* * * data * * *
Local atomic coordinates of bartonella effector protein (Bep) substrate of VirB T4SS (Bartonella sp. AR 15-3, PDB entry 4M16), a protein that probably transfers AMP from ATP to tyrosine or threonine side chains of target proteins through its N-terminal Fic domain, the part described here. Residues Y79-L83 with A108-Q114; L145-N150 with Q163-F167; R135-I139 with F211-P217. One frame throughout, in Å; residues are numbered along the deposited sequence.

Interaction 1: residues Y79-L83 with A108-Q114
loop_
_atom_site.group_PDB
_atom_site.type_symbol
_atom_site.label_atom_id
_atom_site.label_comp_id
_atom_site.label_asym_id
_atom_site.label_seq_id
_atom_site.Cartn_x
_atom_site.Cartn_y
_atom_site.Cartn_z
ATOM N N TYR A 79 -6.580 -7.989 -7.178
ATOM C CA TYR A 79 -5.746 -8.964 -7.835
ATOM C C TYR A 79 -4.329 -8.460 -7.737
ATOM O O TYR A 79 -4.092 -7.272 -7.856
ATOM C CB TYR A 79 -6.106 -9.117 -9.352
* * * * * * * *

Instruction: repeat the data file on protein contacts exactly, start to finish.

Local atomic coordinates of bartonella effector protein (Bep) substrate of VirB T4SS (Bartonella sp. AR 15-3, PDB entry 4M16), a protein that probably transfers AMP from ATP to tyrosine or threonine side chains of target proteins through its N-terminal Fic domain, the part described here. Residues Y79-L83 with A108-Q114; L145-N150 with Q163-F167; R135-I139 with F211-P217. One frame throughout, in Å; residues are numbered along the deposited sequence.

Interaction 1: residues Y79-L83 with A108-Q114
loop_
_atom_site.group_PDB
_atom_site.type_symbol
_atom_site.label_atom_id
_atom_site.label_comp_id
_atom_site.label_asym_id
_atom_site.label_seq_id
_atom_site.Cartn_x
_atom_site.Cartn_y
_atom_site.Cartn_z
ATOM N N TYR A 79 -6.580 -7.989 -7.178
ATOM C CA TYR A 79 -5.746 -8.964 -7.835
ATOM C C TYR A 79 -4.329 -8.460 -7.737
ATOM O O TYR A 79 -4.092 -7.272 -7.856
ATOM C CB TYR A 79 -6.106 -9.117 -9.352